Furuichi’s group go to Himekawa’s home, to start searching for En in online games. When they arrive they find the place is a giant skyscraper building, with several rooms dedicated to gaming. Most of the group have never played games, except for Chiaki, who immediately proceeds to find En in an online fighting game. Furuichi tries to get him to tell them where he is, and when he finally answers he tells them they have to beat him in a game before he tells them.
Oga tries to escape from Saotome, but is unable to throw his teacher off, even after showing off his new rock splitting abilities. It isn’t until later in the episode that Beel takes matters into his own hands and decides to let Saotome train him.
With Saotome training Oga, the group’s first teacher substitues for them, but everyone is away doing their own thing, except for the girl with the face mask, who for some reason got left behind.
The rest of the class head to Himekawa’s where they get ready to play End of War 4, a first person shooter. After taking forever to make usable avatars, they end up wasting all their practice time, and have to jump into the game blind. Despite most of them not knowing how to play.
Both Nene and Shiroyama run into glitches that make their characters spin in circles. Nene triest to get control, but instead ends up attacking Yuka’s character. They manage to get some team work together, but En’s team have the upper hand. Nene and Chiaki try to go after a tank, but the obvious trap is sprung and they are cornered by Yolda. Nene dives in front of Chiaki to protect her from the enemy players’ fire. En taunts Furuichi by saying that he would be so happy to win that he just might cry.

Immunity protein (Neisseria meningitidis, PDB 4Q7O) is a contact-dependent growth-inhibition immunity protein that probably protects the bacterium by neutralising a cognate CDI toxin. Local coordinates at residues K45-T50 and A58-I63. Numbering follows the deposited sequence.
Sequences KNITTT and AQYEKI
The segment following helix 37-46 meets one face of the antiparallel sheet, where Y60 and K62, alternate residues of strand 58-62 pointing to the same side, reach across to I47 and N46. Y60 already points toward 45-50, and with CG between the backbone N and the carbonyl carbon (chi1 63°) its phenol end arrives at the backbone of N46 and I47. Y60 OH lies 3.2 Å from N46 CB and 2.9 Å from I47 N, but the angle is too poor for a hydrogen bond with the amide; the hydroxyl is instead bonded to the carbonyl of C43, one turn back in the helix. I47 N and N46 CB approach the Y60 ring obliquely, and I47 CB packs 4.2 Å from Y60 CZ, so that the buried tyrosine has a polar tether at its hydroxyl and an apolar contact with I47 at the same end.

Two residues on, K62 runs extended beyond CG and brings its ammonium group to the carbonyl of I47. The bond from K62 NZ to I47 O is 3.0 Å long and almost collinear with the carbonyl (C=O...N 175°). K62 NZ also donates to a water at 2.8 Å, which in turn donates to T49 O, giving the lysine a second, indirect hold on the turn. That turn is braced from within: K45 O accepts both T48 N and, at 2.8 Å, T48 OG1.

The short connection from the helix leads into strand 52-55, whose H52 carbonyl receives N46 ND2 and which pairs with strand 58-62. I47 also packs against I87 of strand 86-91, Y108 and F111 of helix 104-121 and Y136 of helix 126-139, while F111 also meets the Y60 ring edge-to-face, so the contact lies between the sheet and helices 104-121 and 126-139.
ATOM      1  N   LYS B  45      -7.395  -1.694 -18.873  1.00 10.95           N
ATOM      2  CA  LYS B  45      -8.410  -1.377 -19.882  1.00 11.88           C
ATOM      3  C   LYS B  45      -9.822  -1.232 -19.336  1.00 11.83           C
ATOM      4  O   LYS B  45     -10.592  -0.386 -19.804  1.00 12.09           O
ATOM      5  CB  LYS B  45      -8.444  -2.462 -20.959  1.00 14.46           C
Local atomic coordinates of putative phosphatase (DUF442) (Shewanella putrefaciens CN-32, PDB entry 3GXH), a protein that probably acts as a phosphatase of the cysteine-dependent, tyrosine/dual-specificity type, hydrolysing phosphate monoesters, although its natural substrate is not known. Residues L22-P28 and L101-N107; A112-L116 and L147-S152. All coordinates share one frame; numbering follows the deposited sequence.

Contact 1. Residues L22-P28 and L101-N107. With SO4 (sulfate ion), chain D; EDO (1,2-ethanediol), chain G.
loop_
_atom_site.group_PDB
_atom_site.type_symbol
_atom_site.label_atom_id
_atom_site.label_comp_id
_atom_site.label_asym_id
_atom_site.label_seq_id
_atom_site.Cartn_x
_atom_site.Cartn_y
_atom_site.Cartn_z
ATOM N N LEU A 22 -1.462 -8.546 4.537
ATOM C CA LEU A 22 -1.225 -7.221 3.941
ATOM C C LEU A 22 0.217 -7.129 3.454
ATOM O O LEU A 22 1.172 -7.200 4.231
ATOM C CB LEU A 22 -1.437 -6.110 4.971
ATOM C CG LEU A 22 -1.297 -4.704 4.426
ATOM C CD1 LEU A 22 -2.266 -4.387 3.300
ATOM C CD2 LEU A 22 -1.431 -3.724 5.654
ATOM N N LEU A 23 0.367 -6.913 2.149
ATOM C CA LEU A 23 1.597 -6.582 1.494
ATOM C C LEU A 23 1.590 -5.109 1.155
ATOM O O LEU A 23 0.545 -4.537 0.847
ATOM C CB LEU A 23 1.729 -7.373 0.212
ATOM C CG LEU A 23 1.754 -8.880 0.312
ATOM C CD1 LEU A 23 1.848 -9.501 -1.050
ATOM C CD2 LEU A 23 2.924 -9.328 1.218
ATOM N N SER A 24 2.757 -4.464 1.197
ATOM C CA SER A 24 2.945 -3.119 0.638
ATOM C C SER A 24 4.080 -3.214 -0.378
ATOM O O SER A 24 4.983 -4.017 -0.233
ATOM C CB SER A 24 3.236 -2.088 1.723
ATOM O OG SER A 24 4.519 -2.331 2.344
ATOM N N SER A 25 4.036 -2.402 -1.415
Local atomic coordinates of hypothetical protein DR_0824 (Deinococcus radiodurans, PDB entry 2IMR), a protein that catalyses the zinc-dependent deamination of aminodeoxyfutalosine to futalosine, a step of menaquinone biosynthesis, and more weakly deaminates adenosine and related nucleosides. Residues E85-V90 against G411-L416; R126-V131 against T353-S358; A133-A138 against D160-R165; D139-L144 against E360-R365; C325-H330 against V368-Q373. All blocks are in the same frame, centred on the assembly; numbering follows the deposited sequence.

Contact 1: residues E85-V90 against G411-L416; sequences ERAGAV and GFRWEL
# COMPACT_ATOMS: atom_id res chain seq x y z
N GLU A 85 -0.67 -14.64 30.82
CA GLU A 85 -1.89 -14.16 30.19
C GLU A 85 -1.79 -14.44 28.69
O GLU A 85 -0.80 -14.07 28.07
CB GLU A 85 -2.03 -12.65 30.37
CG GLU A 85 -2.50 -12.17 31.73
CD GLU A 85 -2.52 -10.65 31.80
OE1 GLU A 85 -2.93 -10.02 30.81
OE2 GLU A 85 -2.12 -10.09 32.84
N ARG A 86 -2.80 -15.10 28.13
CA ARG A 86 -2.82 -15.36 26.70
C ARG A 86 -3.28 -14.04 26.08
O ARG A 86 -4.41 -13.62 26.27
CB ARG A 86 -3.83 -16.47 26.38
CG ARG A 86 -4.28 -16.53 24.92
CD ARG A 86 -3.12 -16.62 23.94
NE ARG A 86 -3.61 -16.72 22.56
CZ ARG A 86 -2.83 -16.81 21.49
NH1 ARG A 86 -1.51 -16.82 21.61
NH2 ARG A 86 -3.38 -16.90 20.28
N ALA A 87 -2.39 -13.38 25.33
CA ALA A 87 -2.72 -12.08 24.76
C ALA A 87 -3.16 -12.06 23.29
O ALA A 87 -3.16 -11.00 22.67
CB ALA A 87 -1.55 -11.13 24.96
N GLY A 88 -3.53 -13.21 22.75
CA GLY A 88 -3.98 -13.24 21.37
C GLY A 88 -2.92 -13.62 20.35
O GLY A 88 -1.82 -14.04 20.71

I try to not to compare the anime I watch to the original manga too often in these reviews. But since I’m much more of a manga fan than an anime fan, sometimes that isn’t possible. So bear with me for just a moment here.
This arc was one of my favorites in the manga. It’s so unusual to see a battle scene involving a video game, and its completely ridiculous to boot. The adaptation to anime has worked well, something that I didn’t think would happen when the anime first started (I didn’t even think it would get to this point in the first place). The duality between how serious everyone is taking the game, along with the gags involving the characters who don’t know how to play made for an enchanting read, and makes for a hilarious viewing experience. I feel like I can say that Beelzebub really has come into its own.
If you liked my review, Watch the Episode Here!